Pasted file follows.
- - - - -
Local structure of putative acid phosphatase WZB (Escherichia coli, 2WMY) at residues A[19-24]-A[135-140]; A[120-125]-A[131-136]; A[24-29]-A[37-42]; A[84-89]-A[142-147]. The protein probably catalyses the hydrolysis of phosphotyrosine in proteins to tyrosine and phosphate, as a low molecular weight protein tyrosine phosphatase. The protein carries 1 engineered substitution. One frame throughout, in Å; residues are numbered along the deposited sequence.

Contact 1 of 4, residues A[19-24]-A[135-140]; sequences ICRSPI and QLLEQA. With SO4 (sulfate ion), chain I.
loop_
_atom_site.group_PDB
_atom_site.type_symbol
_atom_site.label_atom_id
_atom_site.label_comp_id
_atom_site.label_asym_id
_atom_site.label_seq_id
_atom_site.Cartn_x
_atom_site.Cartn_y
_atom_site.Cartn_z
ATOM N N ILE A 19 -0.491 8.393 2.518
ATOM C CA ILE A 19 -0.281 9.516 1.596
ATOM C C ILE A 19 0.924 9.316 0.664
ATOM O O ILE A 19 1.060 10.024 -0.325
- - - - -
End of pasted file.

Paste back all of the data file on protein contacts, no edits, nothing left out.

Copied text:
Local structure of putative acid phosphatase WZB (Escherichia coli, 2WMY) at residues A[19-24]-A[135-140]; A[120-125]-A[131-136]; A[24-29]-A[37-42]; A[84-89]-A[142-147]. The protein probably catalyses the hydrolysis of phosphotyrosine in proteins to tyrosine and phosphate, as a low molecular weight protein tyrosine phosphatase. The protein carries 1 engineered substitution. One frame throughout, in Å; residues are numbered along the deposited sequence.

Contact 1 of 4, residues A[19-24]-A[135-140]; sequences ICRSPI and QLLEQA. With SO4 (sulfate ion), chain I.
loop_
_atom_site.group_PDB
_atom_site.type_symbol
_atom_site.label_atom_id
_atom_site.label_comp_id
_atom_site.label_asym_id
_atom_site.label_seq_id
_atom_site.Cartn_x
_atom_site.Cartn_y
_atom_site.Cartn_z
ATOM N N ILE A 19 -0.491 8.393 2.518
ATOM C CA ILE A 19 -0.281 9.516 1.596
ATOM C C ILE A 19 0.924 9.316 0.664
ATOM O O ILE A 19 1.060 10.024 -0.325